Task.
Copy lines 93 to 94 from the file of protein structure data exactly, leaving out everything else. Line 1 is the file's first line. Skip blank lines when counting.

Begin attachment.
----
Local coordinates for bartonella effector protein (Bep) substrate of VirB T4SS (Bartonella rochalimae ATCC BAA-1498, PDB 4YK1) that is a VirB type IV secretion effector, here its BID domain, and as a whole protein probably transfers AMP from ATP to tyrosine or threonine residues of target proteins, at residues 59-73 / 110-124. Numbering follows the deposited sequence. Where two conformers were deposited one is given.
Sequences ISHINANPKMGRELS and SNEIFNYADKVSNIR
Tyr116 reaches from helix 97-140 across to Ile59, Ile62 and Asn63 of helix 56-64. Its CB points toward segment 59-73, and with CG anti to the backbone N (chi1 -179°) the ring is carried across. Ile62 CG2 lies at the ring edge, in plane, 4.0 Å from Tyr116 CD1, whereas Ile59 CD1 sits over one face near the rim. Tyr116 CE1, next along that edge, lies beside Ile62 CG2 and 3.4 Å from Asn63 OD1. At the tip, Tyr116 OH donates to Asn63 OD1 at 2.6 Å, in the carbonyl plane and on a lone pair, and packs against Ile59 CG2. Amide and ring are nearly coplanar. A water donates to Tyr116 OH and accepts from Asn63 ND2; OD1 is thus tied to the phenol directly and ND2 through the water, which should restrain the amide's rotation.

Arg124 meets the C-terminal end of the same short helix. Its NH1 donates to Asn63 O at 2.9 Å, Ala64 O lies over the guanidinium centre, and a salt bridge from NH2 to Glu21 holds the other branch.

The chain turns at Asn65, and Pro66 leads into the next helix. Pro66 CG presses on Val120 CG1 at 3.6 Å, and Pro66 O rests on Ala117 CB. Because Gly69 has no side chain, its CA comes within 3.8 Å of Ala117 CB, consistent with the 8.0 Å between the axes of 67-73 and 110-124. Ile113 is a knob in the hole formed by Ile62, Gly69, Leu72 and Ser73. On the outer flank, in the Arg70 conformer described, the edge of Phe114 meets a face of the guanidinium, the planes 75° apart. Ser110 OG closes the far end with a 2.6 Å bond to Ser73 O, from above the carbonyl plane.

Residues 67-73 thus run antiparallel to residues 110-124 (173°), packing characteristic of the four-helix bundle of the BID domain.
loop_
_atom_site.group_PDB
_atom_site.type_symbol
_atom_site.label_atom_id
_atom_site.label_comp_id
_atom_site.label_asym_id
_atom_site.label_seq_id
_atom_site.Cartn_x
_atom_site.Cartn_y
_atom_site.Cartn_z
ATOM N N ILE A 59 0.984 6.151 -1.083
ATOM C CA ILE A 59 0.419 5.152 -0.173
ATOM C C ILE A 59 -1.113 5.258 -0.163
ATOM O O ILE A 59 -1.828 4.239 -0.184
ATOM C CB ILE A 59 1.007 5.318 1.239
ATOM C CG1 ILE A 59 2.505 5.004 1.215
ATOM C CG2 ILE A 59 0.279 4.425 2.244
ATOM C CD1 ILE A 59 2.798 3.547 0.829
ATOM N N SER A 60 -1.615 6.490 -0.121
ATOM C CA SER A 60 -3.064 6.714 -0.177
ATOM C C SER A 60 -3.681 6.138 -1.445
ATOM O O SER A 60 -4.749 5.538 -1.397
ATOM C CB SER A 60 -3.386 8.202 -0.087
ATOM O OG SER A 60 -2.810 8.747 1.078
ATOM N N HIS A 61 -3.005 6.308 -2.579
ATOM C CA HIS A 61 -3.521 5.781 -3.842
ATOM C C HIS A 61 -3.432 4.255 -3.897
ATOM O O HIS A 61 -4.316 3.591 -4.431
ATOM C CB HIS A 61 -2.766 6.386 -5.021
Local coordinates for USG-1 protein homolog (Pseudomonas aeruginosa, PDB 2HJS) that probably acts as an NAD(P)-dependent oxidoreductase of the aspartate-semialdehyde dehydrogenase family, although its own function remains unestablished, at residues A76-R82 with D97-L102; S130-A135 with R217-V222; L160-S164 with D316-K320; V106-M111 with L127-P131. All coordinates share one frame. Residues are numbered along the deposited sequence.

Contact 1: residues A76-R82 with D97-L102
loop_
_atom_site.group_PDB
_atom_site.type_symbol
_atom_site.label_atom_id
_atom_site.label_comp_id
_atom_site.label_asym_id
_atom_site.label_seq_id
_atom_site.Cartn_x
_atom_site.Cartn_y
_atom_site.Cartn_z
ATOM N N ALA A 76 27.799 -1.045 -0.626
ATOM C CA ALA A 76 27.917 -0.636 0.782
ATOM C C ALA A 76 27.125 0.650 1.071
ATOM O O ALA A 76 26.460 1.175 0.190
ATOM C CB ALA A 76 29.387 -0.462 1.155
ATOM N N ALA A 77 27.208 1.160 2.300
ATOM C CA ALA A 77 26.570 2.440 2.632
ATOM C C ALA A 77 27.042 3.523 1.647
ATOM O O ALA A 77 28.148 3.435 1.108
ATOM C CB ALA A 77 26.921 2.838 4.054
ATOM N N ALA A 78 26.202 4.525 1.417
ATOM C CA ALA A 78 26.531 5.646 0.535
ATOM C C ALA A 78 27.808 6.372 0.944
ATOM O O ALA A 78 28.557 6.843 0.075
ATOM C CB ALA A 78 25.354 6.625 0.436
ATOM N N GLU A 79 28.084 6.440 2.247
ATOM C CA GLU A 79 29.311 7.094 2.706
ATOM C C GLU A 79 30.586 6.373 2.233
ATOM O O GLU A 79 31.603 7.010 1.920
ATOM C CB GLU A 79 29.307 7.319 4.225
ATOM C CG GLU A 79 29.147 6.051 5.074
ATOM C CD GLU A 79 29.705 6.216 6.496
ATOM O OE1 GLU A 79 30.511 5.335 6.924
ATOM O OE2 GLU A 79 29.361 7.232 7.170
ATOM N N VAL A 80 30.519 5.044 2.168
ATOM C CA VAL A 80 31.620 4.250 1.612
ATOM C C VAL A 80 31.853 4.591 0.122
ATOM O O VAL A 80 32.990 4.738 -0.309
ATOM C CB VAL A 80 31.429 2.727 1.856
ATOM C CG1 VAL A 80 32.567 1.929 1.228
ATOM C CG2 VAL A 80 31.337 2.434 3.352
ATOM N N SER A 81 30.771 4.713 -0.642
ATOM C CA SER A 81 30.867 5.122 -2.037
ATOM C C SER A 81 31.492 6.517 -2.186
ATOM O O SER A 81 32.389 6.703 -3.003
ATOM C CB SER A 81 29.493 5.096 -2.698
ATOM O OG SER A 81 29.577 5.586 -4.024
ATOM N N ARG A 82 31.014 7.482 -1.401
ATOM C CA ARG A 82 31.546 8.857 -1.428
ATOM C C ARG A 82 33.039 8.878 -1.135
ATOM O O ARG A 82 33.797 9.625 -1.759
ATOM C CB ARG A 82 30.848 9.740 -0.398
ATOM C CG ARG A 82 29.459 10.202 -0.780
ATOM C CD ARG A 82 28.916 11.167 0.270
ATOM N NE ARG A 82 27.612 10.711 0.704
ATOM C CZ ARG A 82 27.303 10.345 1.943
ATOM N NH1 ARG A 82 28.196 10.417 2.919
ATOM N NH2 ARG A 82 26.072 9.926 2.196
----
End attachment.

ATOM C CZ ARG A 82 27.303 10.345 1.943
ATOM N NH1 ARG A 82 28.196 10.417 2.919